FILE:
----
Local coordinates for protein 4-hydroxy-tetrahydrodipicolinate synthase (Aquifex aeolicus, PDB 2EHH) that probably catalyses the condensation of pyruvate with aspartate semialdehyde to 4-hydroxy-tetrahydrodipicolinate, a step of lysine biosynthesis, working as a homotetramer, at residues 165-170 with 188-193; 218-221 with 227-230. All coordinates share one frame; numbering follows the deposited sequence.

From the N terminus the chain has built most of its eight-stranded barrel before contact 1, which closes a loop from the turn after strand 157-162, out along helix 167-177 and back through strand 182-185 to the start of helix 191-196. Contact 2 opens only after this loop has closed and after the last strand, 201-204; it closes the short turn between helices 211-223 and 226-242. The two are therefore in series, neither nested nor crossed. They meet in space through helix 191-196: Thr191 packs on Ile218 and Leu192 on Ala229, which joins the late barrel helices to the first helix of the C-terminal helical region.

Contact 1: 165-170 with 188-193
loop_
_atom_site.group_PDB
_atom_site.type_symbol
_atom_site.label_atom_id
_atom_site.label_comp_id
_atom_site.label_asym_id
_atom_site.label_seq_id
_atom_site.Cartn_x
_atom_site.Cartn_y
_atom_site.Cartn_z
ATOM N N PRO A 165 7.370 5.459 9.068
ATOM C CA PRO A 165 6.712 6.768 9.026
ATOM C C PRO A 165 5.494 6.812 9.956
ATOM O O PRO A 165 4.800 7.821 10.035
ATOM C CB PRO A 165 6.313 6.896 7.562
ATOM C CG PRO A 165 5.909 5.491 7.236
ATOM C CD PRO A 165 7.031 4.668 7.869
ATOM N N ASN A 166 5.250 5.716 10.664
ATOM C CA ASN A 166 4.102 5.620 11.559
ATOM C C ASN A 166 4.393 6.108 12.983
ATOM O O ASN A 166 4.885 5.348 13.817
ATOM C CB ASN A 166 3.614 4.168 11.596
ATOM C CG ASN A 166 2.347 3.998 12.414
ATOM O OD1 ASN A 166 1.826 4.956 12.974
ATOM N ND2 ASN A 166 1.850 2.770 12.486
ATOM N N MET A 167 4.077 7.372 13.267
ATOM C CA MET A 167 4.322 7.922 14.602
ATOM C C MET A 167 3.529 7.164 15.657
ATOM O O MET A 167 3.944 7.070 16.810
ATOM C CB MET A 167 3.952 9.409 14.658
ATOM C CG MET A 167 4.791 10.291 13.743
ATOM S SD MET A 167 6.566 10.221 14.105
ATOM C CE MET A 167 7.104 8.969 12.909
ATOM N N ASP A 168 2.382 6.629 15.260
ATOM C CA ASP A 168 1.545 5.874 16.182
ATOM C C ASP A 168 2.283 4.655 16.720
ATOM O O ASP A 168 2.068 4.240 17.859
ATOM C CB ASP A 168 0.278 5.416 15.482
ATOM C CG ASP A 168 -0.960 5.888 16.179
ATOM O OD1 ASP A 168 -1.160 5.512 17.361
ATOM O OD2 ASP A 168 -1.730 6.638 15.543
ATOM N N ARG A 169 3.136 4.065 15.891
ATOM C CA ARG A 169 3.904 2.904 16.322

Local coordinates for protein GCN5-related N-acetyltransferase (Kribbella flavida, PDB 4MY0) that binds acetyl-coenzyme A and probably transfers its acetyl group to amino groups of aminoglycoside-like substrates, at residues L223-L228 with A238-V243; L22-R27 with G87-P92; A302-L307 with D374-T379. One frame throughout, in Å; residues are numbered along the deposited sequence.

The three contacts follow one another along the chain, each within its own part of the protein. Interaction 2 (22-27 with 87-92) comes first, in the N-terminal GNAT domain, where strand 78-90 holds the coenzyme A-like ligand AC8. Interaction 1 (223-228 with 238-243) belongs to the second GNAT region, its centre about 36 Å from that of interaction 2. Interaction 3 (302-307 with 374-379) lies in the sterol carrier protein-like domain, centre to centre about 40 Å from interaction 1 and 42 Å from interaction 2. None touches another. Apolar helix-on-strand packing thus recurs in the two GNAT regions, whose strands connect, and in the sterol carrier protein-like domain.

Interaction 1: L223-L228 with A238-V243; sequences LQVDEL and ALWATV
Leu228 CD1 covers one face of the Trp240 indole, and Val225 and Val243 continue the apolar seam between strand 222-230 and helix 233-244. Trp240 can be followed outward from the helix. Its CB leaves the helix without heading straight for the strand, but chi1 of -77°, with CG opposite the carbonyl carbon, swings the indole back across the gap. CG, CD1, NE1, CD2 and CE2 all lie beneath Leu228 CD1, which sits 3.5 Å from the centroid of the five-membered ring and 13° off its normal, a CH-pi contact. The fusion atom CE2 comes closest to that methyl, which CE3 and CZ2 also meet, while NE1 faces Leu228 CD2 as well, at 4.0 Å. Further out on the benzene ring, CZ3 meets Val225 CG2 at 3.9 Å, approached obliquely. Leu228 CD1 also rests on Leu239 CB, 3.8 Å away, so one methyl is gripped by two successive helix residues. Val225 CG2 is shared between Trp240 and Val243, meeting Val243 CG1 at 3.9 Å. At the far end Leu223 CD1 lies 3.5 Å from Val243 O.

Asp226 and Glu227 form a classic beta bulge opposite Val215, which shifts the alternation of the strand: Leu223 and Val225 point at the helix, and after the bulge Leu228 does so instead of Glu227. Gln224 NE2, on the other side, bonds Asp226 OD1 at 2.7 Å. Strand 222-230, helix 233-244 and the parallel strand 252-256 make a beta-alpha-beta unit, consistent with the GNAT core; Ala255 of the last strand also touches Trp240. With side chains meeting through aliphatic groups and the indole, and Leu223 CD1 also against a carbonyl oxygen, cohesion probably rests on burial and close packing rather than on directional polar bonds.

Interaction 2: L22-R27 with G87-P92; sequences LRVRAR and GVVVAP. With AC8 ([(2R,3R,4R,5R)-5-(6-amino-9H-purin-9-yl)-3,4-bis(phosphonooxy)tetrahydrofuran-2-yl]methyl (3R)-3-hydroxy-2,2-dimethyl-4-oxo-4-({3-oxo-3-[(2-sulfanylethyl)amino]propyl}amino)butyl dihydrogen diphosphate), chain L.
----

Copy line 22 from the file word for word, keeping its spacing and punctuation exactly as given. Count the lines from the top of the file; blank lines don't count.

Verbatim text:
ATOM C CA ASN A 166 4.102 5.620 11.559